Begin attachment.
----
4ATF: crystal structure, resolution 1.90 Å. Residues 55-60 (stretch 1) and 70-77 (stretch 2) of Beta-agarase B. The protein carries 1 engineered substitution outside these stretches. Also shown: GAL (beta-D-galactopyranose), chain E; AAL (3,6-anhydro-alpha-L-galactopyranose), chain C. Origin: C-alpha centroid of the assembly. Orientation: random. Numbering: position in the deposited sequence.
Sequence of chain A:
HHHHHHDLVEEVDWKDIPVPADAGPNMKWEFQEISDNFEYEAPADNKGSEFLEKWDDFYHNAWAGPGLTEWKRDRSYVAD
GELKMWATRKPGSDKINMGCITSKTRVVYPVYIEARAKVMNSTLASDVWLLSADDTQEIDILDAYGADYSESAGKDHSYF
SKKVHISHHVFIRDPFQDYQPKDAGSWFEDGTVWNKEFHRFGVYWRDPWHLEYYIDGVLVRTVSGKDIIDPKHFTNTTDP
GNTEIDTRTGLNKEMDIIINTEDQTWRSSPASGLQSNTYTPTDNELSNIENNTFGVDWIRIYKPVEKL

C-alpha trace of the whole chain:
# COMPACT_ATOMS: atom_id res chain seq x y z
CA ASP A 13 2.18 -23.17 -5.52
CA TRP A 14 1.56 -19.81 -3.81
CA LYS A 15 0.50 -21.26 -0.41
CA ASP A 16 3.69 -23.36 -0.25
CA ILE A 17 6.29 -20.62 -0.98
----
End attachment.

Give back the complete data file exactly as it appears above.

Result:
4ATF: crystal structure, resolution 1.90 Å. Residues 55-60 (stretch 1) and 70-77 (stretch 2) of Beta-agarase B. The protein carries 1 engineered substitution outside these stretches. Also shown: GAL (beta-D-galactopyranose), chain E; AAL (3,6-anhydro-alpha-L-galactopyranose), chain C. Origin: C-alpha centroid of the assembly. Orientation: random. Numbering: position in the deposited sequence.
Sequence of chain A:
HHHHHHDLVEEVDWKDIPVPADAGPNMKWEFQEISDNFEYEAPADNKGSEFLEKWDDFYHNAWAGPGLTEWKRDRSYVAD
GELKMWATRKPGSDKINMGCITSKTRVVYPVYIEARAKVMNSTLASDVWLLSADDTQEIDILDAYGADYSESAGKDHSYF
SKKVHISHHVFIRDPFQDYQPKDAGSWFEDGTVWNKEFHRFGVYWRDPWHLEYYIDGVLVRTVSGKDIIDPKHFTNTTDP
GNTEIDTRTGLNKEMDIIINTEDQTWRSSPASGLQSNTYTPTDNELSNIENNTFGVDWIRIYKPVEKL

C-alpha trace of the whole chain:
# COMPACT_ATOMS: atom_id res chain seq x y z
CA ASP A 13 2.18 -23.17 -5.52
CA TRP A 14 1.56 -19.81 -3.81
CA LYS A 15 0.50 -21.26 -0.41
CA ASP A 16 3.69 -23.36 -0.25
CA ILE A 17 6.29 -20.62 -0.98